FAY, ANDRAS (1786-1864), Hungarian poet and author, was born on the 30th of May 1786, at Kohány in the county of Zemplin, and was educated for the law at the Protestant college of Sárospatak. His Mesék (Fables), the first edition of which appeared at Vienna in 1820, evinced his powers of satire and invention, and won him the well-merited applause of his countrymen. These fables, which, on account of their originality and simplicity, caused Fáy to be regarded as the Hungarian Aesop, were translated into German by Petz (Raab, 1825), and partly into English by E.D. Butler, Hungarian Poems and Fables (London, 1877). Fáy wrote also numerous poems, the chief of which are to be found in the collections Bokréta (Nosegay) (Pest, 1807), and Fris Bokréta (Fresh Nosegay) (Pest, 1818). He also composed plays and romances and tales. In 1835 Fáy was elected to the Hungarian diet, and was for a time the leader of the opposition party. It is to him that the Pest Savings Bank owes its origin, and he was one of the chief founders of the Hungarian National theatre. He died on the 26th of July 1864. His earlier works were collected at Pest (1843-1844, 8 vols.). The most noteworthy of his later works is a humorous novel entitled Jávor orvos és Bakator Ambrus szolgáia (Jávor the Doctor and his servant Ambrose Bakator), (Pest 1855, 2 vols.).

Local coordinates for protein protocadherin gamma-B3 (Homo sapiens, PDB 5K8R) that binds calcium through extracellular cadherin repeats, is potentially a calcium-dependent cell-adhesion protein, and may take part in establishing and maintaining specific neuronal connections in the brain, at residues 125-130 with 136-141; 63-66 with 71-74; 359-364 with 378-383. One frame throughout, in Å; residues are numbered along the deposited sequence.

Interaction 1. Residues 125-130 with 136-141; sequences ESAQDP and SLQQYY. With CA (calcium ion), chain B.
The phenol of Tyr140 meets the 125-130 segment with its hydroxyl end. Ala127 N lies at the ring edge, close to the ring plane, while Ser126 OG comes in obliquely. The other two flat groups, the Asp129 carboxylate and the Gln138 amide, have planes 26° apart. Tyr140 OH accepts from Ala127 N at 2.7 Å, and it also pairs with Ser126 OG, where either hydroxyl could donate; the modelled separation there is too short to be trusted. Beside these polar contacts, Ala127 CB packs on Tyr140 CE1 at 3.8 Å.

Note - this article incorporates content from Encyclopaedia Britannica, Eleventh Edition, (1910-1911)